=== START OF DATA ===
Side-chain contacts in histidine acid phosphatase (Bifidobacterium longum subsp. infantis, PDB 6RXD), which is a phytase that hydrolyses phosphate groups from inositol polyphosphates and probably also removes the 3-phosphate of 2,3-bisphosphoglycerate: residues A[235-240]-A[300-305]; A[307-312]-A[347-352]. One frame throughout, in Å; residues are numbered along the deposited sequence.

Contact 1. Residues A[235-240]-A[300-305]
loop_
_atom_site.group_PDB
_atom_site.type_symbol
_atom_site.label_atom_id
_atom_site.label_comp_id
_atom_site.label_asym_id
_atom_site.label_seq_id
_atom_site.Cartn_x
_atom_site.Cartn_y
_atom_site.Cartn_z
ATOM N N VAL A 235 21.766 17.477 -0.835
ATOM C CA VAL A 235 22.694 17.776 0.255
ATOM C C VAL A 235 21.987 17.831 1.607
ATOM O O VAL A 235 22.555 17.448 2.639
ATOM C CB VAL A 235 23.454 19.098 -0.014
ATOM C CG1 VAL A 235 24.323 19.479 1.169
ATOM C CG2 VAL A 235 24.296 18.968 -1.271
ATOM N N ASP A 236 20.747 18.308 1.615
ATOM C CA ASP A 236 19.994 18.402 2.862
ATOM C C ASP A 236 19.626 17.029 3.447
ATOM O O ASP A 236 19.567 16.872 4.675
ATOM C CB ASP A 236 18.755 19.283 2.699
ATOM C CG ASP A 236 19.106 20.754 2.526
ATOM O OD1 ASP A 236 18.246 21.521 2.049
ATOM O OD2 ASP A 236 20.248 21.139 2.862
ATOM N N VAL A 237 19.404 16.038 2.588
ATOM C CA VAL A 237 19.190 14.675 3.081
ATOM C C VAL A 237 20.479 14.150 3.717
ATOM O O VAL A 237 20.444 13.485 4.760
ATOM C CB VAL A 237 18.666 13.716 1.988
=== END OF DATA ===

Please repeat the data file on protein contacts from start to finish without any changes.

Side-chain contacts in histidine acid phosphatase (Bifidobacterium longum subsp. infantis, PDB 6RXD), which is a phytase that hydrolyses phosphate groups from inositol polyphosphates and probably also removes the 3-phosphate of 2,3-bisphosphoglycerate: residues A[235-240]-A[300-305]; A[307-312]-A[347-352]. One frame throughout, in Å; residues are numbered along the deposited sequence.

Contact 1. Residues A[235-240]-A[300-305]
loop_
_atom_site.group_PDB
_atom_site.type_symbol
_atom_site.label_atom_id
_atom_site.label_comp_id
_atom_site.label_asym_id
_atom_site.label_seq_id
_atom_site.Cartn_x
_atom_site.Cartn_y
_atom_site.Cartn_z
ATOM N N VAL A 235 21.766 17.477 -0.835
ATOM C CA VAL A 235 22.694 17.776 0.255
ATOM C C VAL A 235 21.987 17.831 1.607
ATOM O O VAL A 235 22.555 17.448 2.639
ATOM C CB VAL A 235 23.454 19.098 -0.014
ATOM C CG1 VAL A 235 24.323 19.479 1.169
ATOM C CG2 VAL A 235 24.296 18.968 -1.271
ATOM N N ASP A 236 20.747 18.308 1.615
ATOM C CA ASP A 236 19.994 18.402 2.862
ATOM C C ASP A 236 19.626 17.029 3.447
ATOM O O ASP A 236 19.567 16.872 4.675
ATOM C CB ASP A 236 18.755 19.283 2.699
ATOM C CG ASP A 236 19.106 20.754 2.526
ATOM O OD1 ASP A 236 18.246 21.521 2.049
ATOM O OD2 ASP A 236 20.248 21.139 2.862
ATOM N N VAL A 237 19.404 16.038 2.588
ATOM C CA VAL A 237 19.190 14.675 3.081
ATOM C C VAL A 237 20.479 14.150 3.717
ATOM O O VAL A 237 20.444 13.485 4.760
ATOM C CB VAL A 237 18.666 13.716 1.988